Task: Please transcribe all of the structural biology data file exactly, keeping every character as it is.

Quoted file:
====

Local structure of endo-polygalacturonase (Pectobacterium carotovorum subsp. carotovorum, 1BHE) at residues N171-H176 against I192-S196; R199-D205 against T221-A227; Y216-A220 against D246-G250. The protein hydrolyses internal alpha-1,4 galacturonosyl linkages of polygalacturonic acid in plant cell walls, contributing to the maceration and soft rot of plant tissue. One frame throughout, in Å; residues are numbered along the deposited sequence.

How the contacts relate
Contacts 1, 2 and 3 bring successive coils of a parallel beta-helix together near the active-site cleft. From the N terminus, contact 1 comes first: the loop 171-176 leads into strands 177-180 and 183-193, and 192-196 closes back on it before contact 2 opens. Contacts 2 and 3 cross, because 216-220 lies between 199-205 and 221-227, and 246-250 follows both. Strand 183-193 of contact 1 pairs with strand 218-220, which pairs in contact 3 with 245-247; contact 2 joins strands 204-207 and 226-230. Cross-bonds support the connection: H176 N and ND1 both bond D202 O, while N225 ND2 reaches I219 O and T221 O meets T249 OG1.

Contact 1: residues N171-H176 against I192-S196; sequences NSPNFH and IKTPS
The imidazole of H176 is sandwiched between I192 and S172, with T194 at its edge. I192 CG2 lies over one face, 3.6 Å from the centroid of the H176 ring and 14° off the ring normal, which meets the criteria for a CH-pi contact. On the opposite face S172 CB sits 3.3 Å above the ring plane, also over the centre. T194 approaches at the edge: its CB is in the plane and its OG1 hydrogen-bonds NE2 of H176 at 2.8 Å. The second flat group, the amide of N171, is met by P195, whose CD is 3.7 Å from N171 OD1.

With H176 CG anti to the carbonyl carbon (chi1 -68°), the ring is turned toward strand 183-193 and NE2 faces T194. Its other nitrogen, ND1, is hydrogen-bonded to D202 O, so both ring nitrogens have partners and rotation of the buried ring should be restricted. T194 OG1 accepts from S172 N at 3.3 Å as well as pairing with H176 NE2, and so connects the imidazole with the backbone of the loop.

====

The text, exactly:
Local structure of endo-polygalacturonase (Pectobacterium carotovorum subsp. carotovorum, 1BHE) at residues N171-H176 against I192-S196; R199-D205 against T221-A227; Y216-A220 against D246-G250. The protein hydrolyses internal alpha-1,4 galacturonosyl linkages of polygalacturonic acid in plant cell walls, contributing to the maceration and soft rot of plant tissue. One frame throughout, in Å; residues are numbered along the deposited sequence.

How the contacts relate
Contacts 1, 2 and 3 bring successive coils of a parallel beta-helix together near the active-site cleft. From the N terminus, contact 1 comes first: the loop 171-176 leads into strands 177-180 and 183-193, and 192-196 closes back on it before contact 2 opens. Contacts 2 and 3 cross, because 216-220 lies between 199-205 and 221-227, and 246-250 follows both. Strand 183-193 of contact 1 pairs with strand 218-220, which pairs in contact 3 with 245-247; contact 2 joins strands 204-207 and 226-230. Cross-bonds support the connection: H176 N and ND1 both bond D202 O, while N225 ND2 reaches I219 O and T221 O meets T249 OG1.

Contact 1: residues N171-H176 against I192-S196; sequences NSPNFH and IKTPS
The imidazole of H176 is sandwiched between I192 and S172, with T194 at its edge. I192 CG2 lies over one face, 3.6 Å from the centroid of the H176 ring and 14° off the ring normal, which meets the criteria for a CH-pi contact. On the opposite face S172 CB sits 3.3 Å above the ring plane, also over the centre. T194 approaches at the edge: its CB is in the plane and its OG1 hydrogen-bonds NE2 of H176 at 2.8 Å. The second flat group, the amide of N171, is met by P195, whose CD is 3.7 Å from N171 OD1.

With H176 CG anti to the carbonyl carbon (chi1 -68°), the ring is turned toward strand 183-193 and NE2 faces T194. Its other nitrogen, ND1, is hydrogen-bonded to D202 O, so both ring nitrogens have partners and rotation of the buried ring should be restricted. T194 OG1 accepts from S172 N at 3.3 Å as well as pairing with H176 NE2, and so connects the imidazole with the backbone of the loop.